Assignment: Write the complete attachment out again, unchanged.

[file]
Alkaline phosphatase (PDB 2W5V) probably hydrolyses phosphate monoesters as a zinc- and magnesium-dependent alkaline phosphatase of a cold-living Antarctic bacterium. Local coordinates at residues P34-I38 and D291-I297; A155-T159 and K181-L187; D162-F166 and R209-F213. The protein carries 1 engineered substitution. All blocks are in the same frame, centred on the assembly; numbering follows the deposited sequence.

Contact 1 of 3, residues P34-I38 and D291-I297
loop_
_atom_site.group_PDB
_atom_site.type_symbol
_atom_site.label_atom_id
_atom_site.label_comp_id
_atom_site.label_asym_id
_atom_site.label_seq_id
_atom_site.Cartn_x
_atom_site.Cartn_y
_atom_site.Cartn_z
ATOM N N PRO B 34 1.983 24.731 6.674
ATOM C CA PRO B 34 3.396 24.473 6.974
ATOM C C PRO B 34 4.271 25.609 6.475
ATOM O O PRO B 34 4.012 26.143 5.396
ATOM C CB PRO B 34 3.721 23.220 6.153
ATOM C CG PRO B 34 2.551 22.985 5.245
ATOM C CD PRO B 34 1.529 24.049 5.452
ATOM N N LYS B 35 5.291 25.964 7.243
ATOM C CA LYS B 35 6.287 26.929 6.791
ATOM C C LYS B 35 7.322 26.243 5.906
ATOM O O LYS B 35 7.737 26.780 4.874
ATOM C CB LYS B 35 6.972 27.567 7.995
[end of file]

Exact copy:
Alkaline phosphatase (PDB 2W5V) probably hydrolyses phosphate monoesters as a zinc- and magnesium-dependent alkaline phosphatase of a cold-living Antarctic bacterium. Local coordinates at residues P34-I38 and D291-I297; A155-T159 and K181-L187; D162-F166 and R209-F213. The protein carries 1 engineered substitution. All blocks are in the same frame, centred on the assembly; numbering follows the deposited sequence.

Contact 1 of 3, residues P34-I38 and D291-I297
loop_
_atom_site.group_PDB
_atom_site.type_symbol
_atom_site.label_atom_id
_atom_site.label_comp_id
_atom_site.label_asym_id
_atom_site.label_seq_id
_atom_site.Cartn_x
_atom_site.Cartn_y
_atom_site.Cartn_z
ATOM N N PRO B 34 1.983 24.731 6.674
ATOM C CA PRO B 34 3.396 24.473 6.974
ATOM C C PRO B 34 4.271 25.609 6.475
ATOM O O PRO B 34 4.012 26.143 5.396
ATOM C CB PRO B 34 3.721 23.220 6.153
ATOM C CG PRO B 34 2.551 22.985 5.245
ATOM C CD PRO B 34 1.529 24.049 5.452
ATOM N N LYS B 35 5.291 25.964 7.243
ATOM C CA LYS B 35 6.287 26.929 6.791
ATOM C C LYS B 35 7.322 26.243 5.906
ATOM O O LYS B 35 7.737 26.780 4.874
ATOM C CB LYS B 35 6.972 27.567 7.995